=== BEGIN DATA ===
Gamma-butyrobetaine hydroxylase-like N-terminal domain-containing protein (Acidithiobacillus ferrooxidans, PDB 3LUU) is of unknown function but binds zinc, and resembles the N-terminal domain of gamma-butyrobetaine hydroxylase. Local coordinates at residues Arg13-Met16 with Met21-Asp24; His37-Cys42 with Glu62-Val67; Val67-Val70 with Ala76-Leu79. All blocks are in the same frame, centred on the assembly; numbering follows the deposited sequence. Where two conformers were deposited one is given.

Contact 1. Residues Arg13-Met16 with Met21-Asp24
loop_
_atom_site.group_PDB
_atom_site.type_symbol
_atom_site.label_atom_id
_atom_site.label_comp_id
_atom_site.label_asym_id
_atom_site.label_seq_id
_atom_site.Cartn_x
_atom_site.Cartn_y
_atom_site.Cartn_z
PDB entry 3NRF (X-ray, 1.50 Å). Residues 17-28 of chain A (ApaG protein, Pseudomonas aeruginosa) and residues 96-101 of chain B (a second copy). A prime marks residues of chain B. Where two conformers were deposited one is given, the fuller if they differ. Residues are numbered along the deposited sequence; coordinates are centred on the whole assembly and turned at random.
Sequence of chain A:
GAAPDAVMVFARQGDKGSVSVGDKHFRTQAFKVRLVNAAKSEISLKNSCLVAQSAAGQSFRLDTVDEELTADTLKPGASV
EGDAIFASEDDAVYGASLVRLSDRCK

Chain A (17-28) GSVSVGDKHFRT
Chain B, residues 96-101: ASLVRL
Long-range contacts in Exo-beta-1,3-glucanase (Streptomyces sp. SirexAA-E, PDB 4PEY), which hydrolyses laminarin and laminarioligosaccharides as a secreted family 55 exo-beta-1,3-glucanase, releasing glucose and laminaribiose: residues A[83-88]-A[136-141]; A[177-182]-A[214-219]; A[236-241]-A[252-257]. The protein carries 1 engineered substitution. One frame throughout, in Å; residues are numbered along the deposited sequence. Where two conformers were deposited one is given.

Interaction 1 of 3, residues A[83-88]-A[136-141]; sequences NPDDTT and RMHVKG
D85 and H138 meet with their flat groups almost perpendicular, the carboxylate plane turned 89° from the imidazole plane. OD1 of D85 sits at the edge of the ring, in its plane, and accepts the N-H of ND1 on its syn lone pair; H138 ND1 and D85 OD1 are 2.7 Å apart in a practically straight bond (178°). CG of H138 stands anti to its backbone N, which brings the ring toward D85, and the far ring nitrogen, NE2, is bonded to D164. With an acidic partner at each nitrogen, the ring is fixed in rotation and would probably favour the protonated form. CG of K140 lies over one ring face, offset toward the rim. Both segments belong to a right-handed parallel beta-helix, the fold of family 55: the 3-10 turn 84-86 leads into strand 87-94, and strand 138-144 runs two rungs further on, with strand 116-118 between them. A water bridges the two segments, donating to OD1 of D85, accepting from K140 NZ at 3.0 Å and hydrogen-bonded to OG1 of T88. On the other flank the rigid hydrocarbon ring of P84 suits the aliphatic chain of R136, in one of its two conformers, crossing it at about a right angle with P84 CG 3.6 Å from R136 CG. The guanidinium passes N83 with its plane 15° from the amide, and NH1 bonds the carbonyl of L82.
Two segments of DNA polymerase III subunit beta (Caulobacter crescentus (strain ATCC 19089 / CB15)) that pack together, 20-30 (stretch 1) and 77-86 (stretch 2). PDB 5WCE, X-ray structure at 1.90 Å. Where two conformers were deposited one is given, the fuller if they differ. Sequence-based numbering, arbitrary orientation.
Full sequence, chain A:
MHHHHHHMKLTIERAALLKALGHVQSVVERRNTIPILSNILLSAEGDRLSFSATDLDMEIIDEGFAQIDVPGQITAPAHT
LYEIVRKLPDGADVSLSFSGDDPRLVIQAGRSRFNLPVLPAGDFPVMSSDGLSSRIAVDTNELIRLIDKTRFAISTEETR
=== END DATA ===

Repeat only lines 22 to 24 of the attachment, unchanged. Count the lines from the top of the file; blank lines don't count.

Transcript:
Two segments of DNA polymerase III subunit beta (Caulobacter crescentus (strain ATCC 19089 / CB15)) that pack together, 20-30 (stretch 1) and 77-86 (stretch 2). PDB 5WCE, X-ray structure at 1.90 Å. Where two conformers were deposited one is given, the fuller if they differ. Sequence-based numbering, arbitrary orientation.
Full sequence, chain A:
MHHHHHHMKLTIERAALLKALGHVQSVVERRNTIPILSNILLSAEGDRLSFSATDLDMEIIDEGFAQIDVPGQITAPAHT